Gallen determined to 'pull my weight' in Game 1 nod

Lovullo tabs Kelly, Pfaadt for Games 2 and 3, remains mum on roster decisions

October 27th, 2023

ARLINGTON -- There will be no surprises on the mound for the D-backs for the first three games of the 2023 World Series.

Staff ace will get the start in Game 1 against the Rangers on Friday night, followed by Merrill Kelly in Game 2 and rookie Brandon Pfaadt in Game 3. Manager Torey Lovullo hasn't yet decided on a plan for Game 4, as the D-backs follow the script they used in their National League Championship Series victory over the Phillies.

"The starting rotation will follow the same pattern," Lovullo said on the eve of the Fall Classic. "I don't want to be secretive about it. It will be Gallen, Merrill, Pfaadt, and we'll figure out what's going on on Day 4."

Gallen has established himself as one of the best starting pitchers in Major League Baseball over the past two seasons, though he's coming off a rocky NLCS. The righty took the loss in each of his two starts against Philadelphia, posting a 7.36 ERA over 11 innings. He allowed as many home runs (five) as he had strikeouts, while also walking four batters.

"I said it after the two [NLCS] starts, just a lack of execution, really," Gallen said. "No secret, I feel like I didn't help the guys that much. So I'm looking to try and pull my weight this time around."

There is little doubt within the D-backs' clubhouse that Gallen will do exactly that, especially among his fellow starters.

"Having Zac in Game 1 is huge," Kelly said. "He's been our horse for the last couple years. Obviously, I'm sure the postseason hasn't gone as well as he would have liked it to so far, but that's the beauty of baseball: He gets to go out again in Game 1 and try to wipe that slate clean."

As for Kelly, he plans to soak in everything he can from Game 1 -- both on and off the field -- to help him in Saturday's Game 2. 

"Just the fact that I'm able to kind of be here, be in the stadium, feel the vibe of the crowd, feel the energy and kind of be able to get my feet on the ground before I have to go out and actually pitch," Kelly said. "I would have to imagine that comes in handy."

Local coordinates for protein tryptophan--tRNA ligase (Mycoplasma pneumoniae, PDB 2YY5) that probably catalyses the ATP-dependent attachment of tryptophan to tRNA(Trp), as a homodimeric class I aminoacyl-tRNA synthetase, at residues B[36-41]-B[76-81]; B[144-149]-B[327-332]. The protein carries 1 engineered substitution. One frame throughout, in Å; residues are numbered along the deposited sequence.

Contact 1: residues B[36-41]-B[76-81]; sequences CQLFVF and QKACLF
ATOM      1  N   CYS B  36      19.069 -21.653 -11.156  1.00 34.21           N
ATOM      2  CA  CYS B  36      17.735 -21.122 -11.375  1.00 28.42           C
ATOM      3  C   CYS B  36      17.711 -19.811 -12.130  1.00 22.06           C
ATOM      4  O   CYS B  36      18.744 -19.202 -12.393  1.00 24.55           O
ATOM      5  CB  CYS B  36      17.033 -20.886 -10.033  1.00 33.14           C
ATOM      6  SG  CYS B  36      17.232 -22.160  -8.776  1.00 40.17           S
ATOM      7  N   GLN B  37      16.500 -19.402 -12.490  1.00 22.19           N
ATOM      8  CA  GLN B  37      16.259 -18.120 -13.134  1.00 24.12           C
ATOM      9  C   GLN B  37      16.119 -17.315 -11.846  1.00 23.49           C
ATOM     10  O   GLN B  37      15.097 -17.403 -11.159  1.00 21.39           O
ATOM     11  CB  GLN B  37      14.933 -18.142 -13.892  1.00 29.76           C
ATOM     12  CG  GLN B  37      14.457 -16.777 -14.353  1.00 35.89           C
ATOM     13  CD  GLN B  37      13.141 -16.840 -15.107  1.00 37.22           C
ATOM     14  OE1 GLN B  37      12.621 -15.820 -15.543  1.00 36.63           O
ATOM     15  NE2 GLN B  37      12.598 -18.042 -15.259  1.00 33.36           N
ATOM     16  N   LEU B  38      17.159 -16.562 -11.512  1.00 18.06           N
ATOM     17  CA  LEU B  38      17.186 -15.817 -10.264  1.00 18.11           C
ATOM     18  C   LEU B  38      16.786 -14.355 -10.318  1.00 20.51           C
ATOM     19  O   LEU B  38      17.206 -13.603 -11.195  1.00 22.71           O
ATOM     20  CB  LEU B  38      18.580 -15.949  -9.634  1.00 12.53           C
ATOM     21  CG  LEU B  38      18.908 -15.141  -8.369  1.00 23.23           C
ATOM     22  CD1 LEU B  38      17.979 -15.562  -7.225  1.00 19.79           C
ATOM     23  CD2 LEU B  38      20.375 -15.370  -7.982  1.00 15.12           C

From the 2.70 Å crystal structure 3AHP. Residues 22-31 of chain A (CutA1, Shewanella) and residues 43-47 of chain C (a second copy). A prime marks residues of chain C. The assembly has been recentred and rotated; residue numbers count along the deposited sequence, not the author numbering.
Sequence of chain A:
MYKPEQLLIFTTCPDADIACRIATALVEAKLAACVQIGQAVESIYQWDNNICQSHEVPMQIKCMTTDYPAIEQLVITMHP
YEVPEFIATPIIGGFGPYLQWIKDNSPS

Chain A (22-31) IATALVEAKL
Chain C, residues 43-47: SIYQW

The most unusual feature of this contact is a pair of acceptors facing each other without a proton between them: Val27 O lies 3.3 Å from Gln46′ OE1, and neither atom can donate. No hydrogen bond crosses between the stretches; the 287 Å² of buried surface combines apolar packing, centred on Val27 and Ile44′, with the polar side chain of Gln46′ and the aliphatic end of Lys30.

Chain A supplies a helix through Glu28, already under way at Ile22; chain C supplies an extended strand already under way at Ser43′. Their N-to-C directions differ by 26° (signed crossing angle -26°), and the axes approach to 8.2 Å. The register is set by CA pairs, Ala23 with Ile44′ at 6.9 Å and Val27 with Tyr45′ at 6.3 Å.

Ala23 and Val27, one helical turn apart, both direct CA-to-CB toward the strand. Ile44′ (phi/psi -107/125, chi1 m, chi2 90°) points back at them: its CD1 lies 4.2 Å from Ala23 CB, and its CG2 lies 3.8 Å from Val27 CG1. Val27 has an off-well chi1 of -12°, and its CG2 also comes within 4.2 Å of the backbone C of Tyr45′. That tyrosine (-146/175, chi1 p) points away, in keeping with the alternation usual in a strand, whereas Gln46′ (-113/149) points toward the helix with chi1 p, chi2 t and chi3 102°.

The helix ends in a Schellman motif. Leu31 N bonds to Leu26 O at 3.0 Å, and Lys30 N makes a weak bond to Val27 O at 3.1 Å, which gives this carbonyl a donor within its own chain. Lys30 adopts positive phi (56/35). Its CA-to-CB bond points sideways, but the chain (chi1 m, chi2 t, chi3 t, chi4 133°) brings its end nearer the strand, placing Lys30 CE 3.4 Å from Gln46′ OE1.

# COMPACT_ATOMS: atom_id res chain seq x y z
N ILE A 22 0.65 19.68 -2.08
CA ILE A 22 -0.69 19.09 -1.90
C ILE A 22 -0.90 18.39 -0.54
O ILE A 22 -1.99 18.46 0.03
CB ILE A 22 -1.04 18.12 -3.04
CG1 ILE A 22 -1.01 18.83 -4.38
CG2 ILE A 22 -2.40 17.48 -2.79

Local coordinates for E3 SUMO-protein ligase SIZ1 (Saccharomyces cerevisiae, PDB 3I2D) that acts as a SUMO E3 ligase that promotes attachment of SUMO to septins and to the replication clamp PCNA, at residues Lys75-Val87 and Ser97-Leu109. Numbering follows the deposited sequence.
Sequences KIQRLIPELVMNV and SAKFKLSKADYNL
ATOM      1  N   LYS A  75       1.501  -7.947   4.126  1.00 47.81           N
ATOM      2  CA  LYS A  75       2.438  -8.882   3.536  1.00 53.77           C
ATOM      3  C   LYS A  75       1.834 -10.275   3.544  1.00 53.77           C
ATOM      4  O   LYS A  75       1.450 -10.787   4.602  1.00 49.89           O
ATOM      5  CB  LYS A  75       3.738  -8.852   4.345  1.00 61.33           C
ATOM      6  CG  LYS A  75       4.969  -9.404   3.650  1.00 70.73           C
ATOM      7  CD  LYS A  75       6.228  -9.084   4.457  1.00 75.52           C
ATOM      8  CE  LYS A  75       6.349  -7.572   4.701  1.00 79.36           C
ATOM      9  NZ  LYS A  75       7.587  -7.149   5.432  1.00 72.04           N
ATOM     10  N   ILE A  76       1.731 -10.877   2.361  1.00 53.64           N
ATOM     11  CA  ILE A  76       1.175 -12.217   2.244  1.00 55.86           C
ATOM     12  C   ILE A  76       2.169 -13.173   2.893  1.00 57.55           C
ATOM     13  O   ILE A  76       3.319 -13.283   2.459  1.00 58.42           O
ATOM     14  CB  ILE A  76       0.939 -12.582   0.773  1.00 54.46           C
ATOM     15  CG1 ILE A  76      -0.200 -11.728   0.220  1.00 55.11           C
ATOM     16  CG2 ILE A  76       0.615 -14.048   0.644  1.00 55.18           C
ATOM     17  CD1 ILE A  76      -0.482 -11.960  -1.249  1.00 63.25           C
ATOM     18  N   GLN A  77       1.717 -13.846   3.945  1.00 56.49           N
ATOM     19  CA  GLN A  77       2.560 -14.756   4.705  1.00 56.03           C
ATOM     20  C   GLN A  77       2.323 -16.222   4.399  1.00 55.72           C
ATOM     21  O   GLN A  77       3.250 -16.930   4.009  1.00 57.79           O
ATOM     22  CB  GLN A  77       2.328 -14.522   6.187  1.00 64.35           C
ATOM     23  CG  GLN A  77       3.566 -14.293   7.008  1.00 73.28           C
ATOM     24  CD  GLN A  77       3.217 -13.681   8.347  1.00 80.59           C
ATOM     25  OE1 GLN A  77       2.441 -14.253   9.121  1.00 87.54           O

Roster construction
Lovullo wasn't ready to tip his hand on Arizona's 26-man World Series roster, which needs to be finalized by 10 a.m. CT on Friday.

After carrying 14 position players and 12 pitchers in the best-of-five NL Division Series, the D-backs pivoted to an even split of 13 apiece in the best-of-seven NLCS. Lovullo, however, was set to meet with the front office on Thursday afternoon to decide whether that extra pitcher was necessary this time around.

"We're going to talk about some of the characteristics of our lineup, what we want to do, how we want to manipulate different things," Lovullo said, "and have as much leverage as possible through some of the ideas that we're having as the game is moving along."

For the NLCS, the D-backs added rookie right-hander Slade Cecconi in place of infielder Jace Peterson, who went 0-for-1 in their NLDS victory over the Dodgers. Arizona used all 13 pitchers on the roster in the NLCS, though it's certainly feasible they could have gotten by with 12.

Ryne Nelson pitched just two-thirds of an inning in the club's 10-0 loss in Game 2 in his lone appearance of the series. Cecconi pitched two scoreless innings, one apiece in mop-up duty in Games 2 and 5.

With off-days after Games 2 and 5 (if necessary), and an entire offseason to recover, it's not out of the question that the D-backs could opt to navigate the next week with 13 pitchers.

"I don't know what we're going to do at this point," Lovullo said. "It really comes down to an extra pitcher or an extra position player."

Though only two D-backs have World Series experience -- Evan Longoria (2008 Rays) and Ryan Thompson (‘20 Rays) -- don’t expect anyone in Arizona’s dugout to be intimidated on the big stage.

“The great thing about what we've done this postseason is we've gone through L.A. and we've gone through Philly -- two of the more difficult places to play anywhere in the league,” Longoria said. “So I don't see how we could experience anything more here than we did in either of those two places.”

Still, Globe Life Field figures to be up to the challenge for Game 1 -- and for Kelly’s Game 2 start.

“That atmosphere in Philly is maybe unmatched throughout the league,” Kelly said. “Their fans' reputations obviously precede themselves. So if we were able to get through there, I don't think there's much you could throw at us at this point that would catch us off guard.”